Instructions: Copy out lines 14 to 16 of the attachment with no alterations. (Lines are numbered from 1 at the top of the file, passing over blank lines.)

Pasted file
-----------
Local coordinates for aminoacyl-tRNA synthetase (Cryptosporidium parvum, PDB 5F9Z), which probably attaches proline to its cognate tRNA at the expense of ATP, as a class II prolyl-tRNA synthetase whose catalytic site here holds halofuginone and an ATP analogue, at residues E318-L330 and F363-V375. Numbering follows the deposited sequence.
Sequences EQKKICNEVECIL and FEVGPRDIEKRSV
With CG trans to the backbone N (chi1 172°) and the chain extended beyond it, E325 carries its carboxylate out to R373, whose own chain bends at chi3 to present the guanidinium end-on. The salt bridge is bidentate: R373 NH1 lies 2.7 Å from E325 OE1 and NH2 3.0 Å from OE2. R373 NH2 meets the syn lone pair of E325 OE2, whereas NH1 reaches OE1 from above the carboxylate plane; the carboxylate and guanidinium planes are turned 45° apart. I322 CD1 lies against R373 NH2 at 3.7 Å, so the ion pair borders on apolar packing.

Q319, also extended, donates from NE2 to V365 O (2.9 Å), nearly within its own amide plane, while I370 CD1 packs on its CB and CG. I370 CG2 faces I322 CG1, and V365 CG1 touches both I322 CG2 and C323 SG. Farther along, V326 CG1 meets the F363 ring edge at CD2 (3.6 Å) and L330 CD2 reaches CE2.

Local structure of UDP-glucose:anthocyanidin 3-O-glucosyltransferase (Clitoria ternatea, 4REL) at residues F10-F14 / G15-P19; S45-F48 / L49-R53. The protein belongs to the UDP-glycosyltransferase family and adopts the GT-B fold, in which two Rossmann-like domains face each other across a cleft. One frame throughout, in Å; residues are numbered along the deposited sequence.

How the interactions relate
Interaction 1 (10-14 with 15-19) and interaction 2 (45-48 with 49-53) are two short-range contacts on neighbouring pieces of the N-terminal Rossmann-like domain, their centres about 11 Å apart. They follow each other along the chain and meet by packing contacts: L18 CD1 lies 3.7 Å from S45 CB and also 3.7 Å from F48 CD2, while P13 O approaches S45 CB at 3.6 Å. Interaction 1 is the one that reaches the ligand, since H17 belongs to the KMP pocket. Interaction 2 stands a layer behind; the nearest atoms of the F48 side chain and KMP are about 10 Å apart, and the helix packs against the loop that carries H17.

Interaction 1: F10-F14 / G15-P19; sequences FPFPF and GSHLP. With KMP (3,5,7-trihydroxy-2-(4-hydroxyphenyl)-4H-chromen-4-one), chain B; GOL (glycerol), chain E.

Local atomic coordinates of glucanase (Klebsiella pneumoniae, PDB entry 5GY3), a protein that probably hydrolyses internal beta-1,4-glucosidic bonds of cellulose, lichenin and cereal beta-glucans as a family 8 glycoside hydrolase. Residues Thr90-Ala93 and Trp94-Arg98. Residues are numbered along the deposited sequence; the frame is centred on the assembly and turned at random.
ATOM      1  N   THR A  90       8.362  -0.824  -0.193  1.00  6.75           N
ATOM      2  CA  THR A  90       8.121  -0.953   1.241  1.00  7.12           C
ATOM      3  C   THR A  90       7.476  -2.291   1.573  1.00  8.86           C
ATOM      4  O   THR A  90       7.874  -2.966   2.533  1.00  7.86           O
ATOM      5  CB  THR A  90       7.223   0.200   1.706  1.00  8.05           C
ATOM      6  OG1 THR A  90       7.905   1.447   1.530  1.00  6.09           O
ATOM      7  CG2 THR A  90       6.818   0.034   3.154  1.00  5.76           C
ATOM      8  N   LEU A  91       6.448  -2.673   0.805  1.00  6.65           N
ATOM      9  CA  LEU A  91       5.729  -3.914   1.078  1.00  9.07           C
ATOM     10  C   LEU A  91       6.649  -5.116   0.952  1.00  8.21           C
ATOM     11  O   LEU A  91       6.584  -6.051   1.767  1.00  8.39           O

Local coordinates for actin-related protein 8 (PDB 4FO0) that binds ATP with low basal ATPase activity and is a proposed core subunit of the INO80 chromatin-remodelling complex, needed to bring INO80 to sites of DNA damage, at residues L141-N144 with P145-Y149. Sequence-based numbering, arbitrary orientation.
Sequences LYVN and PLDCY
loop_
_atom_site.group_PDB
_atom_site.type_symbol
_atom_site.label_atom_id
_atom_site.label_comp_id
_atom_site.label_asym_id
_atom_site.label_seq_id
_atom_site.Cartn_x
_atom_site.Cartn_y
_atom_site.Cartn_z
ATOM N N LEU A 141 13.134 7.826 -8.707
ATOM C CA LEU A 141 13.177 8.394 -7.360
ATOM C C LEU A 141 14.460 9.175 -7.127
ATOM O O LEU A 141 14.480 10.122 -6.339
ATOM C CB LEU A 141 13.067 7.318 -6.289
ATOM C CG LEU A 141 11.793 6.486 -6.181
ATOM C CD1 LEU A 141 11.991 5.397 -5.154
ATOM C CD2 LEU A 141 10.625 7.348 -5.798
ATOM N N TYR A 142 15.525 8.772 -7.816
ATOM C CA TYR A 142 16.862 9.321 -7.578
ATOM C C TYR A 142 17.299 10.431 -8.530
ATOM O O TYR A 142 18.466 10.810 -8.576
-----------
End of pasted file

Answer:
ATOM      5  CB  THR A  90       7.223   0.200   1.706  1.00  8.05           C
ATOM      6  OG1 THR A  90       7.905   1.447   1.530  1.00  6.09           O
ATOM      7  CG2 THR A  90       6.818   0.034   3.154  1.00  5.76           C